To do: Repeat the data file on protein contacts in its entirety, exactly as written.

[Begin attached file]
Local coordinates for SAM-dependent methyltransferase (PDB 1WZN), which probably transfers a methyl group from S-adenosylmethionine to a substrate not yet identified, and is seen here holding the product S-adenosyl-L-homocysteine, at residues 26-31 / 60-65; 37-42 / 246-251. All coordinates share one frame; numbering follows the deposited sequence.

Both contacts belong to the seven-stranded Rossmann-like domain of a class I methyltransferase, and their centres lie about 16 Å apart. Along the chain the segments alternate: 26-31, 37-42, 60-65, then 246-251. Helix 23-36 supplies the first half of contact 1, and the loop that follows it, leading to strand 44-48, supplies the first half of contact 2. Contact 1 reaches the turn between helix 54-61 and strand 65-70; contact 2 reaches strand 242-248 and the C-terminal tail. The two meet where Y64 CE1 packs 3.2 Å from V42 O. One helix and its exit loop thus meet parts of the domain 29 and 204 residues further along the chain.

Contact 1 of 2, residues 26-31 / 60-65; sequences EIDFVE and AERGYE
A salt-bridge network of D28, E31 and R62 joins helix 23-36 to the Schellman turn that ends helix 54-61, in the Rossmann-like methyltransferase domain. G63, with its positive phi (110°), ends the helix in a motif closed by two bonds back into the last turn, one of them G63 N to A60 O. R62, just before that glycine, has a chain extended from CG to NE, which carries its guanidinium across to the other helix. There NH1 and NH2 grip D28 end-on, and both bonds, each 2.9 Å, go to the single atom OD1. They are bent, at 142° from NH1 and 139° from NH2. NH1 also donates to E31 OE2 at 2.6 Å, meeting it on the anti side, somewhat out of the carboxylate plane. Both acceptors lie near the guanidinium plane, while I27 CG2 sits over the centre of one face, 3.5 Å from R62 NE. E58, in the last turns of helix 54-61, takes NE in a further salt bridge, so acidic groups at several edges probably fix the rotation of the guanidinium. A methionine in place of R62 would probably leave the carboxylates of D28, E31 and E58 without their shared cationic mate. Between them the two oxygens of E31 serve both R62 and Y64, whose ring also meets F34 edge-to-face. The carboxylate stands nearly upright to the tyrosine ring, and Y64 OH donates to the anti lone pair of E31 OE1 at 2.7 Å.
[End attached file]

Local coordinates for SAM-dependent methyltransferase (PDB 1WZN), which probably transfers a methyl group from S-adenosylmethionine to a substrate not yet identified, and is seen here holding the product S-adenosyl-L-homocysteine, at residues 26-31 / 60-65; 37-42 / 246-251. All coordinates share one frame; numbering follows the deposited sequence.

Both contacts belong to the seven-stranded Rossmann-like domain of a class I methyltransferase, and their centres lie about 16 Å apart. Along the chain the segments alternate: 26-31, 37-42, 60-65, then 246-251. Helix 23-36 supplies the first half of contact 1, and the loop that follows it, leading to strand 44-48, supplies the first half of contact 2. Contact 1 reaches the turn between helix 54-61 and strand 65-70; contact 2 reaches strand 242-248 and the C-terminal tail. The two meet where Y64 CE1 packs 3.2 Å from V42 O. One helix and its exit loop thus meet parts of the domain 29 and 204 residues further along the chain.

Contact 1 of 2, residues 26-31 / 60-65; sequences EIDFVE and AERGYE
A salt-bridge network of D28, E31 and R62 joins helix 23-36 to the Schellman turn that ends helix 54-61, in the Rossmann-like methyltransferase domain. G63, with its positive phi (110°), ends the helix in a motif closed by two bonds back into the last turn, one of them G63 N to A60 O. R62, just before that glycine, has a chain extended from CG to NE, which carries its guanidinium across to the other helix. There NH1 and NH2 grip D28 end-on, and both bonds, each 2.9 Å, go to the single atom OD1. They are bent, at 142° from NH1 and 139° from NH2. NH1 also donates to E31 OE2 at 2.6 Å, meeting it on the anti side, somewhat out of the carboxylate plane. Both acceptors lie near the guanidinium plane, while I27 CG2 sits over the centre of one face, 3.5 Å from R62 NE. E58, in the last turns of helix 54-61, takes NE in a further salt bridge, so acidic groups at several edges probably fix the rotation of the guanidinium. A methionine in place of R62 would probably leave the carboxylates of D28, E31 and E58 without their shared cationic mate. Between them the two oxygens of E31 serve both R62 and Y64, whose ring also meets F34 edge-to-face. The carboxylate stands nearly upright to the tyrosine ring, and Y64 OH donates to the anti lone pair of E31 OE1 at 2.7 Å.